I’ve been getting several emails over the last few weeks about the golf handicap, “what is it, how do I work mine out, how do I even get one?” are just a few of the questions I’m getting almost on a daily basis.
So as a reference this is the best guide I can put together to hopefully help you all with any questions you have relating to the golf handicap. If you don’t find the answers relating to handicap here or are unsure about something just send me an email and I’ll try my best to answer anything you throw at me.
- 1 What is a Golf Handicap?
- 1.1 A Scratch and Bogey Golfer
- 1.2 The USGA Golf Handicap System
- 1.3 The UK/Ireland Golf Handicapping System
- 1.4 Other Golf Association Handicap Systems
- 1.5 Overview
A golf handicap is the approximate measurement of a golfer’s playing ability. A golf handicapping system is used so that golfers of all skill levels can play from a level playing field. It allows the weaker player to deduct a stroke off certain holes. At the end of a round a group of golfers of varying handicaps add their scores minus the strokes they were allowed to take off. This gives them each a net score based on their handicap and provides a winner based on how well a person played given their current skill level. Which means on any given day you have the ability to beat a Rory or a Tiger! Pretty good huh?
Perhaps the greatest reason you should keep record of your handicap is the ability to track your progress. With it you can see how well you’re progressing, and in what areas you could improve to keep you moving forward.
While there are a few variations of handicap systems, the general calculation is based around a golfers most recent rounds. Therefore a handicap is never out-dated, so your handicap increases and decreases based on your current level of ability.
In the United States, Mexico and now Australia, the handicap is calculated using additional variables. These include course rating and slope (more on those below). A “handicap differential” is calculated for the golfer’s round by using the course rating and slope, then the golfer’s handicap differential is used to calculate their handicap. Sounds quite complicated doesn’t it? Not to worry I’ll explain a little more on how to calculate your handicap below.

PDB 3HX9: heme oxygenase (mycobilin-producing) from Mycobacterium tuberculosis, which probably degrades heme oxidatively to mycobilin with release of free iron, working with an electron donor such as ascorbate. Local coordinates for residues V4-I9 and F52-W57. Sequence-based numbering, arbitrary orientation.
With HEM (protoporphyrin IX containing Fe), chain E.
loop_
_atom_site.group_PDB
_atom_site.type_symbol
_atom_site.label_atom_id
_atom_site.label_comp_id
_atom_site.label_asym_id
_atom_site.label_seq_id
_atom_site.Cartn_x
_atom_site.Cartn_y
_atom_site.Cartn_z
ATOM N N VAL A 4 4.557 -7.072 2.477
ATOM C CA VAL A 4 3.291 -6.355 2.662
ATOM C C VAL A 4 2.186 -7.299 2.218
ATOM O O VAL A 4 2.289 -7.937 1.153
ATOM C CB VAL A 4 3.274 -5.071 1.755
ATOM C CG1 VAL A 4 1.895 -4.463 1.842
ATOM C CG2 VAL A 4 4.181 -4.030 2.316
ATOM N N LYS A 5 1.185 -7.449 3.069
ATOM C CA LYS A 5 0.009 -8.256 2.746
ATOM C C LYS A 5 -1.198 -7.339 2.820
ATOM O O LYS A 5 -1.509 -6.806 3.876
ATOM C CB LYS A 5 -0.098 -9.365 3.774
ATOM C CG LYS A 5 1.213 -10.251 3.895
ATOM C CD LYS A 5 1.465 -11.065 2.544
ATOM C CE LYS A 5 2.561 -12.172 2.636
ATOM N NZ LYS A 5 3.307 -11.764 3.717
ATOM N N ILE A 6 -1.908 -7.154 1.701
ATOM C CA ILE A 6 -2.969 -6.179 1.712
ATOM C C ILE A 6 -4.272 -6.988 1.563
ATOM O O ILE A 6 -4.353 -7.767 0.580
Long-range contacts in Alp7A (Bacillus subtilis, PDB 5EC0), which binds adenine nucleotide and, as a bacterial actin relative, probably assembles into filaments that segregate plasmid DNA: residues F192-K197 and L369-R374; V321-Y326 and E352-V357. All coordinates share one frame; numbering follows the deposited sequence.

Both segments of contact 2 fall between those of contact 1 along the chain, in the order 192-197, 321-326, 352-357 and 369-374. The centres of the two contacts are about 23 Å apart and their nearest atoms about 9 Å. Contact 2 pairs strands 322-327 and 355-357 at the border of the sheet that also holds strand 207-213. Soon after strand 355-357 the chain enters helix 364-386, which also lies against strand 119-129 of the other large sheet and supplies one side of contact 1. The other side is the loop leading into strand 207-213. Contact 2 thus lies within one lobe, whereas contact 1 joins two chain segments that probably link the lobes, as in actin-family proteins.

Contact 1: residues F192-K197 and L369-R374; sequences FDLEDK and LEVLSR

Golfers with a handicap of 0 are known as scratch golfers. A golfer who has a handicap in the 20’s is known as a bogey golfer. It’s actually possible to have a minus handicap, which are known as ‘plus’ handicaps. At the end of a round the golfer with a plus handicap adds on his handicap to his score. Professional golfers play off scratch and don’t use the handicap system.
The USGA Golf Handicap is used across America, Mexico, and now Australia. It’s a little more complex than the one in the UK & Ireland, but you don’t have to worry yourself with how the formula works, you just need to know that it does.
The USGA Handicapping System underwent a complete overhaul in the 1980’s when slope rating and course rating were added into the equation. This was an attempt to level the playing field as previous methods were less fortuitous to the higher skilled golfer.
The course rating is the number of strokes it would take a near scratch golfer to play round a certain course. A USGA course that has a course rating of 75.2 would mean that the average of scratch golfers best scores on that particular course is 75.2 strokes.
Slope rating is a number given to a course to represent the difficulty expected for bogey golfers (those which regularly shoot 20 over par). The slope rating of a course can range anywhere from 55 to 155. The higher the number the more difficult the course.
Par doesn’t play any part in calculating your handicap with the USGA, this comes down to your adjusted gross score, course rating, and slope rating. The adjusted gross score is the total number of shots allowed on a course after taking off the maximum allowed strokes on certain holes around the course. The number of strokes which can be taken off during a round would be determined by Equitable Stroke Control or ESC.
ESC or Equitable Stroke Control is a number given to golfers on USGA golf courses which provides them with a maximum number of shots to take off on any given hole during a round. This number changes based on the golfer’s handicap. Usually you will find a chart on the course you’re playing that states what that number will be in regard to your current course handicap. If not you can find a Equitable Stroke Control chart here.